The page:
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Friday, September 24, 2010

Book Review: The Martin Handcart Company at the Sweetwater; Another Look

http://byustudies.byu.edu/showTitle.aspx?title=7194 Chad M. Orton, BYU Studies 45:3, 2006


One of the most prominent stories in Mormon folklore is the story of the Martin Handcart Company, and three [four] of the rescuers carrying all of the company members across the Sweetwater on a cold winter day.  This story was popularized by Soloman Kimball.  The popular story goes that when the Martin Company reached the Sweetwater, they were overcome with the thought of having to cross another river, especially since the day was very cold, it was a cold part of the day, and there was ice floating in the river.  The rescuers entered the water, and carried the entire company across.  The effects of being in the water for several hours caused these young men, all 18 to suffer the effects of this the rest of their lives, and to eventually die early.  Brigham Young when told of their sacrifice promised them places in the Celestial Kingdom of God.

If not for Solomon Kimball this story probably would not have been known at all.  It is correct in generalities, but not correct in particulars.  All of the rescuers did their duty, however they were not all at the river that day.  Several of the rescuers entered the water to carry pioneers across.  Five rescuers are named in different histories, none of them were 18, two were older and three younger.  In truth they did not carry all of the handcart members.  They had several wagons with them, and many of the invalids and children where taken to Martin's Cove in the wagons.  Of those who had to ford the river, there was a hierarchy of who received help as the rescuers could not help everyone.  Woman, children and elderly received the first choice.  It is true some of the men where also carried across, but most forded the stream.  Although most of the handcarts were abandoned at Devils Gate, they still took several to the Cove to carry the cooking utensils etc.  These the pioneers had to pull across the River.  They did receive help from the rescuers as the River was muddy and the opposite bank was steep.  Some of the rescuers did have health effects, but it cannot be verified that these effects actually caused premature death.  In fact some of the Valley Boys who helped at the Sweetwater lived long lives.  A couple died young, but the first death was 16 years after the rescue.  That these boys were guaranteed Eternal Life in the Celestial Kingdom by Brigham Young may also not be accurate.  Although Brigham Young said that the rescuers were portraying true religion by serving in this manner, that is not quite the same as being guaranteed Celestial Glory.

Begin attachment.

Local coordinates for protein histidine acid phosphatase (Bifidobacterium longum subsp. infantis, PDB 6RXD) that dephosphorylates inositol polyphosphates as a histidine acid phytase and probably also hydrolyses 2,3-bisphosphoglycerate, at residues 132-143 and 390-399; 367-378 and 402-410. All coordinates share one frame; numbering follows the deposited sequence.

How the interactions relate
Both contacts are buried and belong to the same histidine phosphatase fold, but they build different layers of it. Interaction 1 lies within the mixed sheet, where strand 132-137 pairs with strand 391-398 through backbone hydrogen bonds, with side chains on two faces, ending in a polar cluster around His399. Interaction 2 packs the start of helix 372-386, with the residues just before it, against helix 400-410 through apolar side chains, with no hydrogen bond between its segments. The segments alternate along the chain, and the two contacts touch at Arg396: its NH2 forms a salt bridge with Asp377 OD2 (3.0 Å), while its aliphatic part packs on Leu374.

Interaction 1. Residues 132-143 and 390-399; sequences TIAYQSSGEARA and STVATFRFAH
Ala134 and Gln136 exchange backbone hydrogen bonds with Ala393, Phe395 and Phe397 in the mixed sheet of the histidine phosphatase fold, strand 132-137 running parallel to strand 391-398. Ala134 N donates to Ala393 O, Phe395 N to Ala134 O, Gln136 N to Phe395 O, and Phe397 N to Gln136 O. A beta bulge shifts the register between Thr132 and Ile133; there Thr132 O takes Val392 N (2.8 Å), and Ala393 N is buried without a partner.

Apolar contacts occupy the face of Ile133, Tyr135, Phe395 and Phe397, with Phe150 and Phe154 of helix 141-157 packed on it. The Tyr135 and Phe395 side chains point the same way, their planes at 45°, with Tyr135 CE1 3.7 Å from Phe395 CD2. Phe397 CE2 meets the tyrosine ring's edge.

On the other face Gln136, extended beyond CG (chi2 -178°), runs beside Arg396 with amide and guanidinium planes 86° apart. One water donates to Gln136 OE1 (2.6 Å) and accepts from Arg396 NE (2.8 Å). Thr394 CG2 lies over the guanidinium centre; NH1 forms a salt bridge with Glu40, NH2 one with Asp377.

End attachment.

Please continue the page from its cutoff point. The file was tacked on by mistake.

For anyone studying the handcart story, and particularly this rescue, I would recommend this article.  It is interesting how things different sometimes between what we grow up believing, and what may have really happened.  Mr. Orton does provide extensive footnotes and sources for his conclusions.

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